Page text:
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'Gates of Hell': Iraqi Army Says Fighting Near Tal Afar Worse Than Mosul


Members of Iraqi Army fire mortar shells during the war between Iraqi army and Shi'ite Popular Mobilization Forces (PMF) against the Islamic State militants in al-Ayadiya, northwest of Tal Afar, Iraq, Aug. 28, 2017.

Iraqi forces are battling to retake the small town of al-Ayadiya where militants fleeing Tal Afar have entrenched themselves, saying on Tuesday the fighting is "multiple times worse" than the battle for Mosul's old city.

Hundreds of battle-hardened fighters were positioned inside most houses and high buildings inside the town, making it difficult for government forces to make any progress, army officers told Reuters.

Iraqi government troops captured the town of Mosul from Islamic State in June, but only after eight months of grinding urban warfare.

Smoke rises from clashes during the war between Iraqi army and Shi'ite Popular Mobilization Forces (PMF) against the Islamic State militants in al-Ayadiya, northwest of Tal Afar, Iraq, Aug. 28, 2017.
Smoke rises from clashes during the war between Iraqi army and Shi'ite Popular Mobilization Forces (PMF) against the Islamic State militants in al-Ayadiya, northwest of Tal Afar, Iraq, Aug. 28, 2017.

But one Iraqi officer, Colonel Kareem al-Lami, described breaching the militants' first line of defense in al-Ayadiya as like opening "the gates of hell."

Iraqi forces have in recent days recaptured almost all the northwestern city of Tal Afar, long a stronghold of Islamic State. They have been waiting to take al-Ayadiya, just 11 km (7 miles) northwest of the city, before declaring complete victory.

Tough resistance from the militants in al-Ayadiya has required the Iraqi forces to increase the number of airstrikes, as well as bring in reinforcements from the federal police to boost units from the army, air force, Federal Police, the elite U.S.-trained Counter-Terrorism Service (CTS) and some units from the Shi'ite Popular Mobilization Forces (PMF).

Up to 2,000 battle-hardened militants were believed to be defending Tal Afar against around 50,000 government troops last week.

Military intelligence indicated that many militants fled Tal Afar to mount a staunch defense in al-Ayadiya. Many motorcycles carrying the Islamic State insignia were seen abandoned at the side of the road outside al-Ayadiya.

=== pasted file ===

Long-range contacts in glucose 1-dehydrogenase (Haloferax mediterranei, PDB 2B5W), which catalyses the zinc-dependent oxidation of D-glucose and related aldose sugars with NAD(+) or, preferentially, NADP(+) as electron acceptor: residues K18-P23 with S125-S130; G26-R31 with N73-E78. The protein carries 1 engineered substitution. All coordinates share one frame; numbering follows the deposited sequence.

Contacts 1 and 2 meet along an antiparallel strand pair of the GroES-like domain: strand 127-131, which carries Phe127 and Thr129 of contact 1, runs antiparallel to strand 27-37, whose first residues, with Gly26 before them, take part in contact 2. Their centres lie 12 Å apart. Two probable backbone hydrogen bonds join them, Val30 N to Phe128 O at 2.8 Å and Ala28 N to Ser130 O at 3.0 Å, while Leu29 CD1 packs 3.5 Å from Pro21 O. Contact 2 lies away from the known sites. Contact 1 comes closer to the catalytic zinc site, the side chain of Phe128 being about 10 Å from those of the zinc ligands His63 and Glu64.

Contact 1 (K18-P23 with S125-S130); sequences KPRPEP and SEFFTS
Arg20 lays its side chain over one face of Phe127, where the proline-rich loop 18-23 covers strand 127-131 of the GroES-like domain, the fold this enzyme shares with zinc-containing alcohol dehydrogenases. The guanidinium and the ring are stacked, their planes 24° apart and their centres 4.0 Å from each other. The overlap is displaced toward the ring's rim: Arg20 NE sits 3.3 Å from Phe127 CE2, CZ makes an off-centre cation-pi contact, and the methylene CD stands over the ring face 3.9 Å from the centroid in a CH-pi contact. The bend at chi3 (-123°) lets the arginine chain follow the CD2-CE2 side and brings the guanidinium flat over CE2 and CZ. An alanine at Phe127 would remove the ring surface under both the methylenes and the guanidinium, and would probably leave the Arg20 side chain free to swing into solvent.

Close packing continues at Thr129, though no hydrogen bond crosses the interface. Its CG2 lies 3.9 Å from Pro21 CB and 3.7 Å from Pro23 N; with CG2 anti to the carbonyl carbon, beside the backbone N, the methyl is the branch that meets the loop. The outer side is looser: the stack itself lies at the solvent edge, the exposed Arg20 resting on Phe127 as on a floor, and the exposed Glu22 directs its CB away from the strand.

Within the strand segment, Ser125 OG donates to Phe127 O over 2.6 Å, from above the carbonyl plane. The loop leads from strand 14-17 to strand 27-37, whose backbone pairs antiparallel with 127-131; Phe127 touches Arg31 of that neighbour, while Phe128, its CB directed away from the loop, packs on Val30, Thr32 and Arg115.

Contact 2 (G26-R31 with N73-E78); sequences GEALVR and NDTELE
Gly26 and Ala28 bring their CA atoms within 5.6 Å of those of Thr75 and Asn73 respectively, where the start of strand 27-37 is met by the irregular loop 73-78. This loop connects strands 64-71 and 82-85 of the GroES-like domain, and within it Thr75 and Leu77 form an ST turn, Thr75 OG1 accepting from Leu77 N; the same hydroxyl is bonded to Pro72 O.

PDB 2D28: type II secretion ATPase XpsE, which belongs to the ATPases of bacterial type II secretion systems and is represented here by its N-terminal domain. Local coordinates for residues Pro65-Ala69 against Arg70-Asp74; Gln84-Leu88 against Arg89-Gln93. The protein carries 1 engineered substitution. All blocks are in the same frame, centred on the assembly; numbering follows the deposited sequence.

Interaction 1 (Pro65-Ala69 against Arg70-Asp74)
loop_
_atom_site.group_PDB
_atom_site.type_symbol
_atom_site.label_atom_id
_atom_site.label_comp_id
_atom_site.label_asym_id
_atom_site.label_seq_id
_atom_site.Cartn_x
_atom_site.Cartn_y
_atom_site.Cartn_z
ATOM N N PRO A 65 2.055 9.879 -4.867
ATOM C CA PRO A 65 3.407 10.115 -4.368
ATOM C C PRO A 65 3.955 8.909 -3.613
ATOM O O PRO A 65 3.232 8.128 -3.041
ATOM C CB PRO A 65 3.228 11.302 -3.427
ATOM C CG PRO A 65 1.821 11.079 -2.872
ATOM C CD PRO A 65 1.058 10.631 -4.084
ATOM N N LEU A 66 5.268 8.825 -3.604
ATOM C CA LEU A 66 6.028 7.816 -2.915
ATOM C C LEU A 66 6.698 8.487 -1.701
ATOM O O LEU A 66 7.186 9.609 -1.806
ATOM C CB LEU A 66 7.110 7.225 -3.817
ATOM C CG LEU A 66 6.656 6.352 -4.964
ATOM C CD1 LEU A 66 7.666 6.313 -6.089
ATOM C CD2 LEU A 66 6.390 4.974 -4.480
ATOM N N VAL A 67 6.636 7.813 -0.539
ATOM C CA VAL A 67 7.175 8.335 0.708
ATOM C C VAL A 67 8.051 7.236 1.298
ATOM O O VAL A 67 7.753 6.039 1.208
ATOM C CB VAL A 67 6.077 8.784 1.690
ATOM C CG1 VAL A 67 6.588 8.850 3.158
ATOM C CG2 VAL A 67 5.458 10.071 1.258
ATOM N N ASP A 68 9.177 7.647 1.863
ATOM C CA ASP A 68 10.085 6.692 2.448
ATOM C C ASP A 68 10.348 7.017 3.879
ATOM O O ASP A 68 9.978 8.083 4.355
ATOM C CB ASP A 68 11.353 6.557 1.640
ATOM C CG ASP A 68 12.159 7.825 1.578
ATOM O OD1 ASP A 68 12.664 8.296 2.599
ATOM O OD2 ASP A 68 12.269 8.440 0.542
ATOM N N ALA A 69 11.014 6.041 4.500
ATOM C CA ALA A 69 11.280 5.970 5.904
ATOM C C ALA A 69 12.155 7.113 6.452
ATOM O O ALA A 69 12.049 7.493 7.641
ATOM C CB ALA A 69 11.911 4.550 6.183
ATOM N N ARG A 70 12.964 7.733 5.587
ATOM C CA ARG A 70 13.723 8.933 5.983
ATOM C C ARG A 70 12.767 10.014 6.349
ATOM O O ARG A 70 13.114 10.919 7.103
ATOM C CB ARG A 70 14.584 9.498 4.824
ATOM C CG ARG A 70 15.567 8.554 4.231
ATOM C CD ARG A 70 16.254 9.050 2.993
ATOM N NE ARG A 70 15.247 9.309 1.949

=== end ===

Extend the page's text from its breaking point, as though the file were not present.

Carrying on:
A motorcycle used by Islamic State militants is left on the road during the war between Iraqi army and Shi'ite Popular Mobilization Forces (PMF) against the Islamic State militants in al-Ayadiya, northwest of Tal Afar, Iraq, Aug. 28, 2017.
A motorcycle used by Islamic State militants is left on the road during the war between Iraqi army and Shi'ite Popular Mobilization Forces (PMF) against the Islamic State militants in al-Ayadiya, northwest of Tal Afar, Iraq, Aug. 28, 2017.

Though the exact numbers of militants on the ground in al-Ayadiya was still unclear, al-Lami, the Iraqi Army colonel, estimated they were in the "hundreds."

"Daesh [Islamic State] fighters in the hundreds are taking positions inside almost every single house in the town," he said.

Sniper shots, mortars, heavy machine guns and anti-armored projectiles were fired from every single house, he added.

"We thought the battle for Mosul's Old City was tough, but this one proved to be multiple times worse," al-Lami said. "We are facing tough fighters who have nothing to lose and are ready to die."

Two army officers told Reuters that no significant advances had yet been made in al-Ayadiya. They said they were waiting for artillery and airstrikes to undermine the militants' power.

Tal Afar became the next target of the U.S.-backed war on the jihadist group following the recapture of Mosul, where it had declared its "caliphate" over parts of Iraq and Syria in 2014.

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